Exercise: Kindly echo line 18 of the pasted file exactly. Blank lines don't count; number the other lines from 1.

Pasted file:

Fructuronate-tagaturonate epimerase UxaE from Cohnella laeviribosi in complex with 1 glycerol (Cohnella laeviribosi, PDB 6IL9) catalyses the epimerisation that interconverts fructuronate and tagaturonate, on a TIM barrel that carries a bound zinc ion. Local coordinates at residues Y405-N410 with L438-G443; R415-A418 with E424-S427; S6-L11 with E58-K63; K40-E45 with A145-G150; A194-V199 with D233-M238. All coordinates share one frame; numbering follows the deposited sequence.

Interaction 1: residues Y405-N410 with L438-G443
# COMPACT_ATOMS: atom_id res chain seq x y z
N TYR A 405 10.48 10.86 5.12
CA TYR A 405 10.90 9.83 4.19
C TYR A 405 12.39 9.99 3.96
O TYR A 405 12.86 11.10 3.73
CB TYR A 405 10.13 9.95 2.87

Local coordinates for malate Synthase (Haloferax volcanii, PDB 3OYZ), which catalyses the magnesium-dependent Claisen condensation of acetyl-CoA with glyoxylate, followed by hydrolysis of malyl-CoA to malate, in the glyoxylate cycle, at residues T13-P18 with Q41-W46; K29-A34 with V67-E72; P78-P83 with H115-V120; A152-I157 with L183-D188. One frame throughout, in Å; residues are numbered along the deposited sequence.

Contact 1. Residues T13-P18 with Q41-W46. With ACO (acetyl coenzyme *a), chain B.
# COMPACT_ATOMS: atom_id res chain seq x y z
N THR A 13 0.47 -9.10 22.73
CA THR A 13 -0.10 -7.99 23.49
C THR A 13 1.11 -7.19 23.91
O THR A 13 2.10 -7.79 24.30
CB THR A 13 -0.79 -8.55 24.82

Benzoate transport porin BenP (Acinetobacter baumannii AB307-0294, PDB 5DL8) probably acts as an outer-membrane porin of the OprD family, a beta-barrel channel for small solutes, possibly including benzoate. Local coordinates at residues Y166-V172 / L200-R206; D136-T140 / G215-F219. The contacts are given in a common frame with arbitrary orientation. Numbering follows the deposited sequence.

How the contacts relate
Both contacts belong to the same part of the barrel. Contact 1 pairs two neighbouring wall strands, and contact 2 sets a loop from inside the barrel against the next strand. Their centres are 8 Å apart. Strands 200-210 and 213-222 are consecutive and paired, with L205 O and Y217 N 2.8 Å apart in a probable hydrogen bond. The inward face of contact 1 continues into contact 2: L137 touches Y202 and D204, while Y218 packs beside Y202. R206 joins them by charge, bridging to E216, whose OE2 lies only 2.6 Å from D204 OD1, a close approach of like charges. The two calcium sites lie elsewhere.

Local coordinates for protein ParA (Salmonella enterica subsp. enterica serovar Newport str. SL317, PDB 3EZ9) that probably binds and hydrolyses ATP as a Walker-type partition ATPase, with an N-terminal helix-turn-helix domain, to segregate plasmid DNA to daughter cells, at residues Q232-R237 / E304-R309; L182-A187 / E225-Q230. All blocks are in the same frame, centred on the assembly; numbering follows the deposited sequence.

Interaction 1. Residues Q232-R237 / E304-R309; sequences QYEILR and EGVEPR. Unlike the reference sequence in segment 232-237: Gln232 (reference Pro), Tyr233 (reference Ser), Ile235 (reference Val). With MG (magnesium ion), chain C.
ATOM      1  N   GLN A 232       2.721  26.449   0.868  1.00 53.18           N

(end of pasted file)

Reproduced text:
How the contacts relate